He would not recognise the truth, whether about his private or political life, if confronted by it in an identity parade
      I have known Johnson since the 1980s, when I edited the Daily Telegraph and he was our flamboyant Brussels correspondent. I have argued for a decade that, while he is a brilliant entertainer who made a popular maître d’ for London as its mayor, he is unfit for national office, because it seems he cares for no interest save his own fame and gratification.

      Tory MPs have launched this country upon an experiment in celebrity government, matching that taking place in Ukraine and the US, and it is unlikely to be derailed by the latest headlines. The Washington columnist George Will observes that Donald Trump does what his political base wants “by breaking all the china”. We can’t predict what a Johnson government will do, because its prospective leader has not got around to thinking about this. But his premiership will almost certainly reveal a contempt for rules, precedent, order and stability.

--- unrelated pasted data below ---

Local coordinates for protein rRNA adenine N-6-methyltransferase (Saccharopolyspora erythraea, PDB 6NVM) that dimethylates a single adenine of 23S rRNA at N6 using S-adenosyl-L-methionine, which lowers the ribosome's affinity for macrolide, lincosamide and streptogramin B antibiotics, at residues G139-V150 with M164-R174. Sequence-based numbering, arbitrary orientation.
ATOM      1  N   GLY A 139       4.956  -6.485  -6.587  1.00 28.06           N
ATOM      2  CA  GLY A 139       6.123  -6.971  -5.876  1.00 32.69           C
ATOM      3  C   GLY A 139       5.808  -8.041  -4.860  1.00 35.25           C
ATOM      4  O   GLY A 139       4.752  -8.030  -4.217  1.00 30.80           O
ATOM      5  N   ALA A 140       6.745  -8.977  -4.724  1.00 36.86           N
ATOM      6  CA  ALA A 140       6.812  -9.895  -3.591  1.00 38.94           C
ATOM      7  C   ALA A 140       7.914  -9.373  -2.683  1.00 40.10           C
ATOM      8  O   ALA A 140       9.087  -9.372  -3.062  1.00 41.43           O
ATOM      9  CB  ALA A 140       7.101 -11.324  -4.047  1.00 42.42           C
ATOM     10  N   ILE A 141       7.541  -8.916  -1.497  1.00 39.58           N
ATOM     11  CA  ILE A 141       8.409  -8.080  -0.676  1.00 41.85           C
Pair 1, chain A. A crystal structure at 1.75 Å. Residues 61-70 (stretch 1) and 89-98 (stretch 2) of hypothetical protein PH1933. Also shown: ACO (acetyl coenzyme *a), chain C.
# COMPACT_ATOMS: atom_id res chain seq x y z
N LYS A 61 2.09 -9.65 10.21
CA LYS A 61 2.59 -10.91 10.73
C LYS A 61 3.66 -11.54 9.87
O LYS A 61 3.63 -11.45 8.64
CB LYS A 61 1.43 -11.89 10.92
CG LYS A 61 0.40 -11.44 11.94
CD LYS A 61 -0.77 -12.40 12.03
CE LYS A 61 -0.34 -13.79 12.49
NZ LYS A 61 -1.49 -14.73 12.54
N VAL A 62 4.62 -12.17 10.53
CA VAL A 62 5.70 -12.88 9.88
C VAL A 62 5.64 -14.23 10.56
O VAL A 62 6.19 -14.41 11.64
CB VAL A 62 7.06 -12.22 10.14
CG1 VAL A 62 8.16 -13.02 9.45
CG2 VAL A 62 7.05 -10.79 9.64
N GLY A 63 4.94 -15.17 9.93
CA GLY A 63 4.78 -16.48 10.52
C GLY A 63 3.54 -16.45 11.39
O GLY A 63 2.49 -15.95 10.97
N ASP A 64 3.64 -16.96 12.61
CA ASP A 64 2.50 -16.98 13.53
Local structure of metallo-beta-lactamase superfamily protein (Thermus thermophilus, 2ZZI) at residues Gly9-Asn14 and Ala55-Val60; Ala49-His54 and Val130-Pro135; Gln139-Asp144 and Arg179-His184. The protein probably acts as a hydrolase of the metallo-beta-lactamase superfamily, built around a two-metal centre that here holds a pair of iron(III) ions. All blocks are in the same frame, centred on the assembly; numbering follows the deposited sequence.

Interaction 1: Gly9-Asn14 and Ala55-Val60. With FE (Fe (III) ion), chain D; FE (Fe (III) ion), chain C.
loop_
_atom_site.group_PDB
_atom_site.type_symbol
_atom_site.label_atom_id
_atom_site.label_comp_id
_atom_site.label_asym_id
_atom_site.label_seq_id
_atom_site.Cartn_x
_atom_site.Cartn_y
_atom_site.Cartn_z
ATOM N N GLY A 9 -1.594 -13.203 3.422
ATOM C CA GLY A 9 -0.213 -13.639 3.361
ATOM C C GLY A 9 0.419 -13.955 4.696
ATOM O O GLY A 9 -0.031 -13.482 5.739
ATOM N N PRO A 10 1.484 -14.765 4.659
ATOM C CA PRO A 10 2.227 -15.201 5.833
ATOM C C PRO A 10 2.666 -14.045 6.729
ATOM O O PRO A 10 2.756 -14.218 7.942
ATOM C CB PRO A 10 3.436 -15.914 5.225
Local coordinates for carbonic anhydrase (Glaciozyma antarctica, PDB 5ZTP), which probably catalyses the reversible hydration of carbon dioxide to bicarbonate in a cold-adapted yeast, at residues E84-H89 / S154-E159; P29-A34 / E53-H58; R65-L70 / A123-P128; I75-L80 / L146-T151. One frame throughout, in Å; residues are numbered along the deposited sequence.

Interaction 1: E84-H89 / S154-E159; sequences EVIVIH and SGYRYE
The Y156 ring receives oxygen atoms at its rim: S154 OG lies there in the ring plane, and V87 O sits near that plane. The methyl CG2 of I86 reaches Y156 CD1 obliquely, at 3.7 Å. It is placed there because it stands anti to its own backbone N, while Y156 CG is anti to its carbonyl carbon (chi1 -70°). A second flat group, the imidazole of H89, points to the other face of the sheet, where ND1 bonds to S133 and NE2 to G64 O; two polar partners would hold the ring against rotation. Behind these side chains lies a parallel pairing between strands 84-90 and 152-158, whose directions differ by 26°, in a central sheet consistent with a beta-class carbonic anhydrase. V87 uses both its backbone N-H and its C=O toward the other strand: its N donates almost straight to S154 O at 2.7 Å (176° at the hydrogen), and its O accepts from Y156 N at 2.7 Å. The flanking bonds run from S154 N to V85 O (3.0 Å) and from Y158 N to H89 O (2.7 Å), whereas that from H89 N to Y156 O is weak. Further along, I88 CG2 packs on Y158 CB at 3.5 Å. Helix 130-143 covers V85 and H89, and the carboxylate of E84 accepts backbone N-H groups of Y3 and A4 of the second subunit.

A few admirers assert that, in office, Johnson will reveal an accession of wisdom and responsibility that have hitherto eluded him, not least as foreign secretary. This seems unlikely, as the weekend’s stories emphasised. Dignity still matters in public office, and Johnson will never have it. Yet his graver vice is cowardice, reflected in a willingness to tell any audience, whatever he thinks most likely to please, heedless of the inevitability of its contradiction an hour later.